Some of the sweetest songs of humanity are those of love and longing and loss. Dibyajyoti’s poetry takes it a step further and sings of the losses felt by the ‘rag that cleans the floor’, the longing of ‘dry ink’ and the love doled out in generous helpings by boats, and roots, and rain, and the waning moon.
I too dream,
not like lovers, giddy, exhaustive daydreams,
not like ambitious fathers,
not like alley cats dreaming of fish,
not like highway truck drivers dreaming of beds.
I dream like rivers do, of things lost, irretrievable,
I dream of the past,
of history of time incalculable –
these days, I mostly dream of
dead turtles and crocodiles.
— We nurture
Dibyajyoti’s is a potent voice, and, in this book, he is at his cerebral best. Not only does his work look all around us, but also within. Reading his poems, one can easily discern the workings of an enquiring mind, on a flight. He leaps from intellectual experimentation to works of profound emotional intensity. In fact, if there was one criticism for his work, it could be that this book requires your undivided attention. And we all know how difficult that is in a world of instant gratification.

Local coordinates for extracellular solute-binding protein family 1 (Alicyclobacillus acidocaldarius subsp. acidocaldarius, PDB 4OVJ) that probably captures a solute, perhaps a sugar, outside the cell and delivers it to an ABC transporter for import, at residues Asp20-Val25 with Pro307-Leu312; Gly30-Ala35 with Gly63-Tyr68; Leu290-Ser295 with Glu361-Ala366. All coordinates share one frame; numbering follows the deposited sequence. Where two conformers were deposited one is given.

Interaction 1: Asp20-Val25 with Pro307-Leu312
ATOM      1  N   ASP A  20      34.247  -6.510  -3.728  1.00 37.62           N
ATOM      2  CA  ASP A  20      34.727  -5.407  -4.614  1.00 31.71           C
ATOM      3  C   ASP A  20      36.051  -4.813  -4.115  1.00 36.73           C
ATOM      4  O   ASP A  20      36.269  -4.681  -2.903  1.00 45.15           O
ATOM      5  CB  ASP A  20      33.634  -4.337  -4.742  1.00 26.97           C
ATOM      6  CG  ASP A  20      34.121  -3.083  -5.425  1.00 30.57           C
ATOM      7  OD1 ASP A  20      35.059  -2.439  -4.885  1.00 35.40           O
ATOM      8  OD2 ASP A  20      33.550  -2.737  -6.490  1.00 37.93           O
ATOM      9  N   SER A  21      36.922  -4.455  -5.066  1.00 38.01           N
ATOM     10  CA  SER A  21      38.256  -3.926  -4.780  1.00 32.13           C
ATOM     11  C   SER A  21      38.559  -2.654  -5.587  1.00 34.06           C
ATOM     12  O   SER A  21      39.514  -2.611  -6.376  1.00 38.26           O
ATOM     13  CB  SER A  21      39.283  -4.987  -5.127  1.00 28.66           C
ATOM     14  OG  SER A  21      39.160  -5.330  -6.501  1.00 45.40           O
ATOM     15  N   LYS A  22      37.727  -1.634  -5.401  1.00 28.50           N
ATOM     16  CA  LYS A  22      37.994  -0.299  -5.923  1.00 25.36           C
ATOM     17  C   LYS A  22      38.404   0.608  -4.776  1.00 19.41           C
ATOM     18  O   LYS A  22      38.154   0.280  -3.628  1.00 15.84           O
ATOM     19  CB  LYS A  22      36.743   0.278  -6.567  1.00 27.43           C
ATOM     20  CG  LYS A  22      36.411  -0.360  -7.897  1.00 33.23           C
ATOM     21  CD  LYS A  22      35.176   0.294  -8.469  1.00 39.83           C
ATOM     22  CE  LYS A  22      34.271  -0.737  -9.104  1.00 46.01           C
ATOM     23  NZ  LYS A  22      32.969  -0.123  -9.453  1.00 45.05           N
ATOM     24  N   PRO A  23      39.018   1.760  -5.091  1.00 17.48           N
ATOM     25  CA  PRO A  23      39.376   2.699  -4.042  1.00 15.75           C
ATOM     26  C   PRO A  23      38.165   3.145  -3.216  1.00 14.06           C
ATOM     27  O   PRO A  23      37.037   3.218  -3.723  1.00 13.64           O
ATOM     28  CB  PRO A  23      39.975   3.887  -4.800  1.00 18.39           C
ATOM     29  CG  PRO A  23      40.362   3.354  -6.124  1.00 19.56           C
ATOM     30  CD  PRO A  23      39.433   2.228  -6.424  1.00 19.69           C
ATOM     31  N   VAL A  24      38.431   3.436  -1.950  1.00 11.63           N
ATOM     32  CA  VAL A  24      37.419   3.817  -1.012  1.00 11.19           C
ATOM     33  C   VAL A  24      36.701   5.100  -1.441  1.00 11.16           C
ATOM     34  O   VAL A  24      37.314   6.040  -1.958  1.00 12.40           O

I also cannot help but marvel at how time has been used both as a metaphor and a cornerstone in many of the poems.
At 19, I decided I would kill myself at 40. I was young. Life looked enormously long. Now at 37, I’ve accepted the unapologetic inevitability of death. I hear Time’s Winged Chariot hurrying near. I notice the long shadow of the Grim Reaper in the dark. I’m ready. I warm’d both hands before the fire of Life. It sinks; and I am ready to depart.
— We wait for the stranger